SUMMARY : IP Multi-pathing without IRDP (was : SUMMARY Dual Ether net fail-over?)

From: Richard Zoch <>
Date: Mon May 14 2001 - 14:34:28 EDT
Thanks to all that responded.

Yes, it is possible to deploy Multi-pathing without running a rdisc client
IRDP.  Sun's most recent IP Network Multipathing Administration Guide
(04/2001) can be found at

On a slightly related tangent, if you're interested in doing something
similar with Linux, check out this mini-howto on bonding:  I've
tested this out and it works *very* nicely.


-----Original Message-----
From: Richard Zoch []
Sent: Tuesday, May 08, 2001 2:38 PM
To: Sun Managers List (E-mail)
Subject: IP Multi-pathing without IRDP (was : SUMMARY Dual Ethernet
fail-o ver?)

Thank you for the summary. is an excellent
resource for Solaris IP Multi-pathing, but we noticed that Solaris requires
a rdisc client to detect changes in routing.  

Since we are using HSRP on our next hop, these advertisements are not
necessary -- the physical next hop may change, but the MAC/IP will be the

Is it possible to deploy Multi-pathing without running a rdisc client for

If you're curious about IRDP, check out


-----Original Message-----
From: Bill Fenwick []
Sent: Wednesday, April 25, 2001 2:14 PM
Subject: SUMMARY Dual Ethernet fail-over?

My apologies for this long-overdue summary, and thanks to the two folks who
me if I'd gotten any responses and nudged me into posting this.

Original question:

> We're in the midst of putting together a proposal, and the client wants
> much everything on the machines to be redundant, including at least two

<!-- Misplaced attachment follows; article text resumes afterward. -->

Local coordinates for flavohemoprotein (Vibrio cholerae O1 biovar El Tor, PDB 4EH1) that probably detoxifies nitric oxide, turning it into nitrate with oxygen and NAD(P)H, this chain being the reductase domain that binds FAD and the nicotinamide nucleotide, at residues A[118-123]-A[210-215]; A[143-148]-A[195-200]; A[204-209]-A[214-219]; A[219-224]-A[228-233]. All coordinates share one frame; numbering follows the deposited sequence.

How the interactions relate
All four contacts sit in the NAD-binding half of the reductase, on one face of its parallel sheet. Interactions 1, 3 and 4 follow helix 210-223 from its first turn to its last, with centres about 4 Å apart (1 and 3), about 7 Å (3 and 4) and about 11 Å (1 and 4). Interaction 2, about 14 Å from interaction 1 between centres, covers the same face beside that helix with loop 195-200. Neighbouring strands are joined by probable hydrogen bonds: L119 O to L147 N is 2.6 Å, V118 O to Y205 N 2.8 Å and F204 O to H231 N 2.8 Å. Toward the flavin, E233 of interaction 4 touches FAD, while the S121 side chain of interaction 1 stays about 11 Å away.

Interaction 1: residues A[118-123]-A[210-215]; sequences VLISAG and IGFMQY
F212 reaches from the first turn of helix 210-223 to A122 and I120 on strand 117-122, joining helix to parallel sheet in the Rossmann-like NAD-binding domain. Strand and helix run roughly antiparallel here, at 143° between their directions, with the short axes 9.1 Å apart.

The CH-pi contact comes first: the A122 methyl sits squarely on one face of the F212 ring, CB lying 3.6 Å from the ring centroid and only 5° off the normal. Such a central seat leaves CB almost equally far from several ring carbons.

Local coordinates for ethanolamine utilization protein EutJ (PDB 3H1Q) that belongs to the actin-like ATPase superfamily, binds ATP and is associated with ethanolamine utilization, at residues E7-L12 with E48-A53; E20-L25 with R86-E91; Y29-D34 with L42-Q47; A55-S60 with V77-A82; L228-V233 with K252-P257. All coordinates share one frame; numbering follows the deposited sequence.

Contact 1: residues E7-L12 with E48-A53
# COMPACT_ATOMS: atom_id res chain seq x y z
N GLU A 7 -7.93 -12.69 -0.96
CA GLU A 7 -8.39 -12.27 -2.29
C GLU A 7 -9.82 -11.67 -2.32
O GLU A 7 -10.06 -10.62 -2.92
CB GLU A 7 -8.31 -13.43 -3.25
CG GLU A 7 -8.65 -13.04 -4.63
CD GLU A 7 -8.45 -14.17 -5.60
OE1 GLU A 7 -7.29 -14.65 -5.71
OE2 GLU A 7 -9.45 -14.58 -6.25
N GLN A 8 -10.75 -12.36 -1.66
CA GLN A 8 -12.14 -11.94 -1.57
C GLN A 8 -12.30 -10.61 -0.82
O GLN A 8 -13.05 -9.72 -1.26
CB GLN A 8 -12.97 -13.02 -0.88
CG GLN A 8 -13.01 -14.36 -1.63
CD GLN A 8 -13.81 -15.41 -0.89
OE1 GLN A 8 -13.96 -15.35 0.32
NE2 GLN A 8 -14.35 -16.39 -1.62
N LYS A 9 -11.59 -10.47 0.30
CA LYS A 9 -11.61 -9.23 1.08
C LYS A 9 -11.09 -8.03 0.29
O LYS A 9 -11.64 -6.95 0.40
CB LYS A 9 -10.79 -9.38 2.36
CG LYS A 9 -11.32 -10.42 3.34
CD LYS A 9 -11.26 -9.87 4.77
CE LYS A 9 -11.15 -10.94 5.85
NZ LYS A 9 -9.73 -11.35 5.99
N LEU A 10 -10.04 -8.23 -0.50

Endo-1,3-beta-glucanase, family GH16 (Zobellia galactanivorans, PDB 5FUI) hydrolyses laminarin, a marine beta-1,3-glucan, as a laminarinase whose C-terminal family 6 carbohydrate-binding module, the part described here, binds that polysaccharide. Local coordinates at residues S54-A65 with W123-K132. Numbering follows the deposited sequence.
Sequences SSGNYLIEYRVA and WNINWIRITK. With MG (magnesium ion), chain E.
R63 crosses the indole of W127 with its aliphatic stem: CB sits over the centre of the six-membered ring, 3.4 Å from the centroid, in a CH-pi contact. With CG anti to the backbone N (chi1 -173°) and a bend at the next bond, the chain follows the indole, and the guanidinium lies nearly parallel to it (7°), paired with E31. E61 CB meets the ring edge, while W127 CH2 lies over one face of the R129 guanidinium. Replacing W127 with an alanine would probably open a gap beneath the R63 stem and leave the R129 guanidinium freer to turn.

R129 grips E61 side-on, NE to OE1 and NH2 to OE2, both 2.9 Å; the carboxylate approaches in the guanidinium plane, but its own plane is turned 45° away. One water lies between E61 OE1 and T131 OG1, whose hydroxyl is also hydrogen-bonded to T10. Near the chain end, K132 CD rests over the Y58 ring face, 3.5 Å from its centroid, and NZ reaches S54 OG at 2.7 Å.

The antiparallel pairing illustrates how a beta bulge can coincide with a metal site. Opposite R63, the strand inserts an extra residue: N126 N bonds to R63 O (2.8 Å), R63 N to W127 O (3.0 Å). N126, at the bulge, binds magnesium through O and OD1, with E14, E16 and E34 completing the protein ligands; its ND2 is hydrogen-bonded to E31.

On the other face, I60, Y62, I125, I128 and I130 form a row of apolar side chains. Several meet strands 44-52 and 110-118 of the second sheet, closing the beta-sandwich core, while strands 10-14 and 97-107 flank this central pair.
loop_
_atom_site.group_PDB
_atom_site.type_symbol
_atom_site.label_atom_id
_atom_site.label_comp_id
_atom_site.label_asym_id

> connections to the 10/100Base-T network for each machine.  The hope with
> type of setup is that if one NIC should fail for some reason, they could
> simply use the other one and not have to lose the connection and take the
> machine down immediately to replace the card.
> All well and good, but my question is, is it possible to set this kind of
> redundancy up so that if one card does fail, the other can be used without
> outside interference, i.e. switching the host name the particular machine
> referred by?  Or is this automatically done anyway?  I remember putting a
> second NIC into a Sun server a few years ago (a 3000, maybe?) but I don't
> recall being able to set it up so that the second card would "take over"
> automatically if the first one failed.  I've been trying to find some
> of this kind of thing in the documents at with no luck.
> Again, I apologize if this is a dumb question.  I haven't been able to
> the archives for a couple days for some reason.  TIA and IWS.

Thanks to the following for their responses:

William Yodlowsky <>
Toby Rider <>
Doug Otto <>
Mike Salehi <>
Jeff Woolsey <>
Mike White <>
Patrik Malinen <>
John Malick <>
Ryan Madison <>
William Hathaway <>
Christophe Dupre <>
Daniel Feenberg <>
Seth Rothenberg <>
Ivan Kovalev <>
Darren Dunham <>
Blake Matheny <>
David Byers <>
Changa Anderson <>
Michael Hill <>
Marc Alvidrez <>
Josh McCormick <>
Robert Alexander <>
Michael Cunningham <>
Chad Rytting <>
Gary Jenson <>
Marco Greene <>

The responses generally fell into three categories:

1.  If you're using Solaris 8 MU3 (10/00) or later, IP multi-pathing is
built-in.  A PDF document is available at and does a good job
explaining it.

2.  If you're using an earlier version of Solaris, you can use Sun Trunking
an appropriate switch to "combine" up to four interfaces into one virtual
interface.  Sun Trunking is intended to increase bandwidth, but if an
fails, the other(s) will automatically pick up the slack (bandwidth will, of
course, be slower then).  There's more on Sun Trunking available at
ng .

3.  You can write a script that pings the first interface and, if there's no
response, configures the second one.

I expect we'll be going with the first option.

Bill Fenwick                            Email:
Digicomp Research                       Voice:  (607) 273-5900 ext 32

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Received on Mon May 14 19:34:28 2001

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